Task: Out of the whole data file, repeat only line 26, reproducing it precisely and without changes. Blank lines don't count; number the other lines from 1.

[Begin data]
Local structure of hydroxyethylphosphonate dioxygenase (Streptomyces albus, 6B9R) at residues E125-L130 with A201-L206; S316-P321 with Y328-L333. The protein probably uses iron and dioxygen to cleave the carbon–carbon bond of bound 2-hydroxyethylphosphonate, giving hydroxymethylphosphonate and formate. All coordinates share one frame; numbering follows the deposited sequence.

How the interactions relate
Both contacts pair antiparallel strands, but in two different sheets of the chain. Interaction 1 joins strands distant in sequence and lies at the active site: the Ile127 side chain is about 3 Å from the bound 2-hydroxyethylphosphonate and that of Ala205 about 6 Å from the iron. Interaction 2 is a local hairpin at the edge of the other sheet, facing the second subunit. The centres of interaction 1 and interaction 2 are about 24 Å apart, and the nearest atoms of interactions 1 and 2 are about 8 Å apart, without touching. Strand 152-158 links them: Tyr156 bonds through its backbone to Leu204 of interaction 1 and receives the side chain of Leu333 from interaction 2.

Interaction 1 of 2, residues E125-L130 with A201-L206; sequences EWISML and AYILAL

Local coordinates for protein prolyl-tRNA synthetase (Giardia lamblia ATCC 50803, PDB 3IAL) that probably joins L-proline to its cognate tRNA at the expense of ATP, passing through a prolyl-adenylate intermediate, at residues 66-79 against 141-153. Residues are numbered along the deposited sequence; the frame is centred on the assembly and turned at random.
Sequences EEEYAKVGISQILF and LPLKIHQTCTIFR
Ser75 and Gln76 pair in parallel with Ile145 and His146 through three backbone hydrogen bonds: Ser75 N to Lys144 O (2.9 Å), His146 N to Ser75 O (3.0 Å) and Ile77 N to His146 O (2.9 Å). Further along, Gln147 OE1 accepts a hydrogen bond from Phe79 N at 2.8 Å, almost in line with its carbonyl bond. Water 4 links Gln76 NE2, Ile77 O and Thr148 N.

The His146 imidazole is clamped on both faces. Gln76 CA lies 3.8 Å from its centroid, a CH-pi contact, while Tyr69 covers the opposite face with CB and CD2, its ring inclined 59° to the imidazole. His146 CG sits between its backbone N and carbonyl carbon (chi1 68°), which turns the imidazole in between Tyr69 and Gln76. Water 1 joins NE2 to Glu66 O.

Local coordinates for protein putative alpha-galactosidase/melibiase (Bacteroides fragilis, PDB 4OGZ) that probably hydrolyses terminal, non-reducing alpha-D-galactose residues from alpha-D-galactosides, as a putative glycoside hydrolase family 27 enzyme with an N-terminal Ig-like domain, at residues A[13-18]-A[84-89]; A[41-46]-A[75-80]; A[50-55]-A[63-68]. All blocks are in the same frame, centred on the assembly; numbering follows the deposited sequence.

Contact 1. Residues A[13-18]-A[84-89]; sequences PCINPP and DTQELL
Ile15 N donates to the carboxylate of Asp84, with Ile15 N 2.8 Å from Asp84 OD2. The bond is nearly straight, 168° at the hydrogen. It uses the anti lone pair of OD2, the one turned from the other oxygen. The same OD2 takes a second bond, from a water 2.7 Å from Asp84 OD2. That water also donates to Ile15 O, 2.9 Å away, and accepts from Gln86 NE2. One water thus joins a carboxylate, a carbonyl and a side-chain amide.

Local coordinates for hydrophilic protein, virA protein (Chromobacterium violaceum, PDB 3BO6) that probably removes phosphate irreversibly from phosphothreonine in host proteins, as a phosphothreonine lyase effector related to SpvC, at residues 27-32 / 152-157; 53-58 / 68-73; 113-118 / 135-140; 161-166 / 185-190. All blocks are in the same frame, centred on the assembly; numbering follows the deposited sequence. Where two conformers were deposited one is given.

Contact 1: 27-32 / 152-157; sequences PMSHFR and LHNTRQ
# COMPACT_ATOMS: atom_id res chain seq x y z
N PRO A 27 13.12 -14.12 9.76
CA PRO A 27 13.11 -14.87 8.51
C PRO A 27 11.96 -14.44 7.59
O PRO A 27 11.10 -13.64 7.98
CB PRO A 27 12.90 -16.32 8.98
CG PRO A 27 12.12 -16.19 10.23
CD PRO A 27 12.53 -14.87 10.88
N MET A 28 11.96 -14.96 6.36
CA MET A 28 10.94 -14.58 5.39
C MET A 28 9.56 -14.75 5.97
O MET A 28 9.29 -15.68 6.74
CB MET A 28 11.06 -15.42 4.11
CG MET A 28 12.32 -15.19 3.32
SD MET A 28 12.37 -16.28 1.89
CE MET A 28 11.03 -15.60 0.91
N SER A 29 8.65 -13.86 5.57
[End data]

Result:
CB MET A 28 11.06 -15.42 4.11